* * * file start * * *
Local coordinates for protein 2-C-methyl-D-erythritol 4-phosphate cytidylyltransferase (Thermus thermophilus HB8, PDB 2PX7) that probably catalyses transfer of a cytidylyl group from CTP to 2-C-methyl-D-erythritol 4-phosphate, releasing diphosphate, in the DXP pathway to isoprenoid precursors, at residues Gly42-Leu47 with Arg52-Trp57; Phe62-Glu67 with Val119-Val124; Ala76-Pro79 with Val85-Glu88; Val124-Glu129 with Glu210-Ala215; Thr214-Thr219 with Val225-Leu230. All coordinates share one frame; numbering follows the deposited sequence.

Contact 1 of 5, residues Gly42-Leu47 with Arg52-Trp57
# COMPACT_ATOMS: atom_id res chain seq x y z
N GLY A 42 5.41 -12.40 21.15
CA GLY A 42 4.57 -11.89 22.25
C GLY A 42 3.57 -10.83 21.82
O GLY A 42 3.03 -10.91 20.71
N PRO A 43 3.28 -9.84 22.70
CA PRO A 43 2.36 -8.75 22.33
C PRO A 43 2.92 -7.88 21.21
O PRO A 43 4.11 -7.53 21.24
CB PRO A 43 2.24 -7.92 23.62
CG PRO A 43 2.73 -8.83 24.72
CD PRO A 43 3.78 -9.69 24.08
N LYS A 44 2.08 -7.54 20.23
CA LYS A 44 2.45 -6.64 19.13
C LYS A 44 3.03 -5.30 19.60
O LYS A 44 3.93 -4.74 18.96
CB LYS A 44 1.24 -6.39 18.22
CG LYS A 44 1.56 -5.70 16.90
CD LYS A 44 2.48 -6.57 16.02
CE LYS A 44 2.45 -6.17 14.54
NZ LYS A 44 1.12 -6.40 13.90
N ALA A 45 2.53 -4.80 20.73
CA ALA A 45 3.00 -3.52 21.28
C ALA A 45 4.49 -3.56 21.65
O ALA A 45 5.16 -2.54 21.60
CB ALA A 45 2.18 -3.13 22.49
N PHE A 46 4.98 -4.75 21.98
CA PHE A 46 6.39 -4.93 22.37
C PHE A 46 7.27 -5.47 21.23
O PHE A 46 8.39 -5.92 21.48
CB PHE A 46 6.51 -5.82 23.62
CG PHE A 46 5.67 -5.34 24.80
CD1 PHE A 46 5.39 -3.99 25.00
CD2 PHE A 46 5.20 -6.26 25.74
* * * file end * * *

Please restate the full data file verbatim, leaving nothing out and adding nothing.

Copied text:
Local coordinates for protein 2-C-methyl-D-erythritol 4-phosphate cytidylyltransferase (Thermus thermophilus HB8, PDB 2PX7) that probably catalyses transfer of a cytidylyl group from CTP to 2-C-methyl-D-erythritol 4-phosphate, releasing diphosphate, in the DXP pathway to isoprenoid precursors, at residues Gly42-Leu47 with Arg52-Trp57; Phe62-Glu67 with Val119-Val124; Ala76-Pro79 with Val85-Glu88; Val124-Glu129 with Glu210-Ala215; Thr214-Thr219 with Val225-Leu230. All coordinates share one frame; numbering follows the deposited sequence.

Contact 1 of 5, residues Gly42-Leu47 with Arg52-Trp57
# COMPACT_ATOMS: atom_id res chain seq x y z
N GLY A 42 5.41 -12.40 21.15
CA GLY A 42 4.57 -11.89 22.25
C GLY A 42 3.57 -10.83 21.82
O GLY A 42 3.03 -10.91 20.71
N PRO A 43 3.28 -9.84 22.70
CA PRO A 43 2.36 -8.75 22.33
C PRO A 43 2.92 -7.88 21.21
O PRO A 43 4.11 -7.53 21.24
CB PRO A 43 2.24 -7.92 23.62
CG PRO A 43 2.73 -8.83 24.72
CD PRO A 43 3.78 -9.69 24.08
N LYS A 44 2.08 -7.54 20.23
CA LYS A 44 2.45 -6.64 19.13
C LYS A 44 3.03 -5.30 19.60
O LYS A 44 3.93 -4.74 18.96
CB LYS A 44 1.24 -6.39 18.22
CG LYS A 44 1.56 -5.70 16.90
CD LYS A 44 2.48 -6.57 16.02
CE LYS A 44 2.45 -6.17 14.54
NZ LYS A 44 1.12 -6.40 13.90
N ALA A 45 2.53 -4.80 20.73
CA ALA A 45 3.00 -3.52 21.28
C ALA A 45 4.49 -3.56 21.65
O ALA A 45 5.16 -2.54 21.60
CB ALA A 45 2.18 -3.13 22.49
N PHE A 46 4.98 -4.75 21.98
CA PHE A 46 6.39 -4.93 22.37
C PHE A 46 7.27 -5.47 21.23
O PHE A 46 8.39 -5.92 21.48
CB PHE A 46 6.51 -5.82 23.62
CG PHE A 46 5.67 -5.34 24.80
CD1 PHE A 46 5.39 -3.99 25.00
CD2 PHE A 46 5.20 -6.26 25.74